Bossy Girls Grow Up to Be Leaders
I will never forget the day Keith Carlson told me our 7th grade Home Economics teacher said I was a bossy girl. We were sitting in our assigned “kitchenette” and I became indignant. That moment could have changed me. It might have crushed my confidence. Instead, I embraced the bossy girl in me.
If you are raising a bossy girl, here are some tips to transition your perception of her bossiness into effective leadership.
Signs That Your Daughter May Be a Strong Leader
Is your daughter a strong leader? Do you suspect that she might grow up to be an effective and proactive leader? Or maybe you aren’t sure what to look for. Still others might wonder why bother – does it matter if you discover leadership abilities early? Actually, some sources say it does matter. Observing leadership qualities early means parents, teachers and caregivers can work to develop those talents so they do not fall by the wayside.
If you want to make sure you develop your daughter’s leadership qualities, here are some signs to watch for. Some of them may surprise you!
Does it sometimes drive you crazy that your daughter talks so much? Actually, being talkative may be a sign of things to come. A chatty nature indicates a daughter with excellent verbal skills, which are important for good leaders. Did your daughter talk early and proficiently? This may be a sign that he or she will be a good leader.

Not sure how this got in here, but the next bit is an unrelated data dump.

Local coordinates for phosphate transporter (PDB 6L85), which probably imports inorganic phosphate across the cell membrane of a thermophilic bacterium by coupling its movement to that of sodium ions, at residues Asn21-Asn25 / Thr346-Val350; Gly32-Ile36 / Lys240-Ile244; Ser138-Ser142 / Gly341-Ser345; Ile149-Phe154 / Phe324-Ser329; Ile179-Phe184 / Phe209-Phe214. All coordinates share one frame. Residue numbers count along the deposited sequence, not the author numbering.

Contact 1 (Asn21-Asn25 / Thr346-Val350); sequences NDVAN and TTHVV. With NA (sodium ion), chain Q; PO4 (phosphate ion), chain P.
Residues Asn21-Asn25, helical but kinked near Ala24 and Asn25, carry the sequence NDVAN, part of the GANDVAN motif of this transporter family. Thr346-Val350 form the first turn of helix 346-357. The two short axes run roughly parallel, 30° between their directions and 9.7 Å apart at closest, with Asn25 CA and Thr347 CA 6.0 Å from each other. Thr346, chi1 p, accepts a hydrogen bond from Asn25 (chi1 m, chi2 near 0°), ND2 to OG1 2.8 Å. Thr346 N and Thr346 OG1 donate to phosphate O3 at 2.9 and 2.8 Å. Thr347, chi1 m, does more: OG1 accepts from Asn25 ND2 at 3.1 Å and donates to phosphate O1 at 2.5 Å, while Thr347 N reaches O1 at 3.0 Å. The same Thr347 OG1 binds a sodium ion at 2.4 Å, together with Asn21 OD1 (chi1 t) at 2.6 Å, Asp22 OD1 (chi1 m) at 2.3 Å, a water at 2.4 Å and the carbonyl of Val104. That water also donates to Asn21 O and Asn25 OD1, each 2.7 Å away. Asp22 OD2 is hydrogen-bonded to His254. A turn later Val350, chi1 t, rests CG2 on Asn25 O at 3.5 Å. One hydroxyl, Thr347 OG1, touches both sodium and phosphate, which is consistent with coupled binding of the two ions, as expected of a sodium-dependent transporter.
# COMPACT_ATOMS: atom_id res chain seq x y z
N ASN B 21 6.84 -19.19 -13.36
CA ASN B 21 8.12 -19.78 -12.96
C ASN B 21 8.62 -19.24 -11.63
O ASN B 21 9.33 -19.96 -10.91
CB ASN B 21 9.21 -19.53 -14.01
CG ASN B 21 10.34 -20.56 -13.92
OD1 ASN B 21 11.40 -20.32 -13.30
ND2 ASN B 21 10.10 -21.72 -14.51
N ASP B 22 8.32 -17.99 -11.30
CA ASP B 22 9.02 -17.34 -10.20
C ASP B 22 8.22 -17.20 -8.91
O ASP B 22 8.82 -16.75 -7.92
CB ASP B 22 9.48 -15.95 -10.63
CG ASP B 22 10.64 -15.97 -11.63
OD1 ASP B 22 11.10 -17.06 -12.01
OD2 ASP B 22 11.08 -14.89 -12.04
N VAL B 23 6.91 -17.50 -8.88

Treats Others with Respect
If you notice that your daughter seems to end up in responsible positions – team captain, for instance, or band director – and you know he didn’t get that position because of “muscling” his way to the top or bullying others, then this may be a sign of leadership ability. Notice if your daughter seems to have others “gravitate” toward her and wish to emulate her. Take note whether or not this is due to respectful treatment. If it is, you may have a strong leader on your hands.
Sees Both Sides
Some kids show an ability to understand both sides of an issue. They tend to be peace keepers, helping two arguing kids to see reason, for instance.
In the Know
Does your daughter always know what’s going on? Is he or she always aware of the latest happening at school or in the family? This is not the same as being a gossip (that’s not a good leadership quality), but it does mean that he or she is paying attention and interested in what’s going on with others.
A good leader is not afraid to ask questions, but he/she is not afraid to go looking for answers on his own, either. Too much questioning may show self-doubt – your daughter is always trying to make sure about things – but healthy questions that spring from a true desire to know more about something may be a sign of leadership ability.